Cerebral palsy

Stories Biking, Love and a Brother with Disabilities November 28, 2016 by Clare Stober
I’m not normally one to get excited over a commercial masquerading as a feel-good documentary, but here’s one that might just make you feel a bit better about life. It comes from Schwinn, the bike manufacturer. Stay with me for the beginning and watch for the transition around the 2-minute mark. (Spoiler alert: Rifton makes a cameo!)     .embed-container { position: relative; padding...
Evidence Based Practice Evidence Update: Selecting Gait Trainer Features September 23, 2016 by Elena Noble, MPT
Once again Ginny Paleg, DScPT, MPT and Roslyn Livingstone, MSc have delivered a valuable literature review, this one on the all-important topic of gait training. In the therapy community we’re well aware of the importance of mobility for the developing mind and body. Because children with cerebral palsy at GMFCS levels IV and V are not independently mobile, supportive gait trainers provide critical...
Stories Hear It from the Only One Who Counts April 07, 2016 by Lori Potts, PT
Usually we run blog posts from or for clinicians. It’s rare that we have the chance to share the user’s experience, so when we received a product review from a sixth-grade student we knew we had to run it. Jenny Cashion, Ana’s therapist, writes: One of my students, Ana, hadn’t had much success with previous trials on adaptive tricycles. When I introduced her to the large Rifton...
PT/OT Great Outcomes for Adults Who Need Gait Assistance September 14, 2015 by Elena Noble, MPT
For children with complex disabilities the transition from school to adult services can be brutal: therapy and equipment that is considered standard in the school suddenly disappears, funding evaporates, and families struggle to bridge the gap. But this is slowly changing. Many healthcare facilities now try to provide a seamless transition into this new stage of life with specialized and comprehensive...
Evidence Based Practice Evidence Update: Standing Programs for Hip Flexibility July 27, 2015 by Elena Noble, MPT
Secondary to the motor disorders which affect their physical development, children with spastic cerebral palsy tend to lose lower limb range of motion between infancy and adolescence. Researchers have measured hip abduction decreases of nine degrees in this population. Since loss of hip abduction makes balance and walking difficult, maintaining hip abduction becomes a crucial intervention. Because of...
News Cerebral Palsy and the NYC Ballet: In Praise of Dance July 06, 2015 by Carmen Hinkey
Albert Einstein said dancers are the athletes of God.  And St. Augustine, “I praise the dance, for it frees people from the heaviness of matter and binds the isolated to community….O man, learn to dance, or else the angels in heaven will not know what to do with you.” NYC Ballet discovered that ancient wisdom is still true today, when they responded to a mother’s idea about a...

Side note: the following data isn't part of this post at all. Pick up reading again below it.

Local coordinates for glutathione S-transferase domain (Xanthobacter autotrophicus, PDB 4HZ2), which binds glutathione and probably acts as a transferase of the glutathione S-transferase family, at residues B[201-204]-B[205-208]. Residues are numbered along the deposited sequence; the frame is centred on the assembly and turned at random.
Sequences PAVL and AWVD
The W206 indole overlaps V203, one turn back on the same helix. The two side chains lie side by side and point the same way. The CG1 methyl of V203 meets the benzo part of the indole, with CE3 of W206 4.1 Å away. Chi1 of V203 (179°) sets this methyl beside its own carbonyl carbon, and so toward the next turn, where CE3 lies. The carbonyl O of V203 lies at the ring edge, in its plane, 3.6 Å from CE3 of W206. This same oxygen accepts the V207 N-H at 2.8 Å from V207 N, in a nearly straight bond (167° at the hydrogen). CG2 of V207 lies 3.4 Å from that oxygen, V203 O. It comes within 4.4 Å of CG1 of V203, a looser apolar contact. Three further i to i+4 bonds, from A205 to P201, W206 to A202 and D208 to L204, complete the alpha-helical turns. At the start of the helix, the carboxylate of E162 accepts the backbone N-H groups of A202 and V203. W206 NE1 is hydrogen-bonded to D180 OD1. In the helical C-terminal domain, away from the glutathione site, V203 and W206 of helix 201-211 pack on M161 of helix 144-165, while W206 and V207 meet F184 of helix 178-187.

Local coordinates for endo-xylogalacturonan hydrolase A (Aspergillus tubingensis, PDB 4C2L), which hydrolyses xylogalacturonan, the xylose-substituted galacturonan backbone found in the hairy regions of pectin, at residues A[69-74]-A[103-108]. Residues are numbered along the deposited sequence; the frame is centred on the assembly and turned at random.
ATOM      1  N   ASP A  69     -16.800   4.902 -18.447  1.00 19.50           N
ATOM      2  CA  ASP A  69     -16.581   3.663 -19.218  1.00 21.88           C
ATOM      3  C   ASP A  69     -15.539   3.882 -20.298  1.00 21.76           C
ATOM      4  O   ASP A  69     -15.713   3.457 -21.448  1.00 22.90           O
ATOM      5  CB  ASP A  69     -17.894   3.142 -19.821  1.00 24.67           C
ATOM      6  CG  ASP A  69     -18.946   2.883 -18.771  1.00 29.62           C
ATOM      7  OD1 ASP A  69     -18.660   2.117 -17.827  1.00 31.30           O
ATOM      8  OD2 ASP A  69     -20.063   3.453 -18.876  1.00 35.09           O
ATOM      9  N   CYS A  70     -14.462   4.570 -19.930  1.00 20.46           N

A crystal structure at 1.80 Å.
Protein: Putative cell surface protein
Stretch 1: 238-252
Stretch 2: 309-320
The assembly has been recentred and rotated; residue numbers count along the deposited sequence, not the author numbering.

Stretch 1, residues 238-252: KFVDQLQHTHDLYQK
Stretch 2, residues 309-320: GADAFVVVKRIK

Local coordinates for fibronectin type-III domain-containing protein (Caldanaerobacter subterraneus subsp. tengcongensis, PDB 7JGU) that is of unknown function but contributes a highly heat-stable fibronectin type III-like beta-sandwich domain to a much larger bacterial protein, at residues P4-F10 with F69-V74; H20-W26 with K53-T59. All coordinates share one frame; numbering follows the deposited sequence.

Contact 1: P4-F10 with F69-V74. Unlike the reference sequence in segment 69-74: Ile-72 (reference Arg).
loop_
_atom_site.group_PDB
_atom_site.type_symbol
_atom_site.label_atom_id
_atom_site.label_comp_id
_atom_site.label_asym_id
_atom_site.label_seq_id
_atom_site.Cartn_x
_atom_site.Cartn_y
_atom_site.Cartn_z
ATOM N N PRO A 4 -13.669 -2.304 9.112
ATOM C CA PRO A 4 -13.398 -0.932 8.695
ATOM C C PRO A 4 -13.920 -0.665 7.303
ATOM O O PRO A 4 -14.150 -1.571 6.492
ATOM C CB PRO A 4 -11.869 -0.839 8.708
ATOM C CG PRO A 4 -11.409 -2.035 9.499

Evidence Based Practice Evidence Update: Children's Perspectives on Robotic Gait Training April 27, 2015 by Elena Noble, MPT
Gait training is a fundamental intervention in pediatric rehabilitation. At present, over-ground assistive devices and treadmills dominate the field, but we’re now seeing emerging robotic technologies that offer solutions to normalize and enhance the quality of gait mainly through the application of motor learning principles and the use of dynamic weight-bearing systems. We need to learn more about...
Evidence Based Practice Evidence Update: Using Gait Trainers for Motor Impairments February 16, 2015 by Elena Noble, MPT
As professionals who have worked with children with poor motor control, we have no doubt about the importance of a gait trainer. Using gait trainers for upright positioning and ambulation practice for children unable to walk independently has been a long-standing intervention in clinics, schools and homes. But we’ve all lamented the dearth of solid clinical research to support what we’ve...
News The "Adverse Birth Outcome" February 10, 2015 by Carmen Hinkey
I didn’t know Henry until this morning, but he’s been in my mind all day thanks to what his mother shared so honestly about having him. In case any of us need reminding, the Washington Post carried her beautiful reminder that they are children first, their potential to learn and meet milestones far more important than their disabilities.  And she takes it even farther: She is &ldquo...
News Found Today on the Web January 02, 2015 by Carmen Hinkey
Every time a major media source writes a serious story about the challenges faced by those with developmental disabilities we should be encouraged and reminded that our society has made strides in accessibility and acceptance.   Facilities like the Lee Specialty Clinic in Louisville Kentucky are to be commended for creating an environment where these challenges are more easily met and the DD...
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